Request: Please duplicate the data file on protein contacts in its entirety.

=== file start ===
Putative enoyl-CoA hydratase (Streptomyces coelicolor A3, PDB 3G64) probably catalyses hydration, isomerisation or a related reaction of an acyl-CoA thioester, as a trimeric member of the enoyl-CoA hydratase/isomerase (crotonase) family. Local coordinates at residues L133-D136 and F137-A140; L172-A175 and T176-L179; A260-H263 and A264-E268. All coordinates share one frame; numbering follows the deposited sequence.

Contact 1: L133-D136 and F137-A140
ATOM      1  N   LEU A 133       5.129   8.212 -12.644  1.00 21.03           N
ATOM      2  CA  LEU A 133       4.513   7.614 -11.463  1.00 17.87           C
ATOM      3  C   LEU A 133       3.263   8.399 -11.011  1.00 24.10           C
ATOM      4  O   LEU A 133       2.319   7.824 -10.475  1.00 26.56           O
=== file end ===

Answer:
Putative enoyl-CoA hydratase (Streptomyces coelicolor A3, PDB 3G64) probably catalyses hydration, isomerisation or a related reaction of an acyl-CoA thioester, as a trimeric member of the enoyl-CoA hydratase/isomerase (crotonase) family. Local coordinates at residues L133-D136 and F137-A140; L172-A175 and T176-L179; A260-H263 and A264-E268. All coordinates share one frame; numbering follows the deposited sequence.

Contact 1: L133-D136 and F137-A140
ATOM      1  N   LEU A 133       5.129   8.212 -12.644  1.00 21.03           N
ATOM      2  CA  LEU A 133       4.513   7.614 -11.463  1.00 17.87           C
ATOM      3  C   LEU A 133       3.263   8.399 -11.011  1.00 24.10           C
ATOM      4  O   LEU A 133       2.319   7.824 -10.475  1.00 26.56           O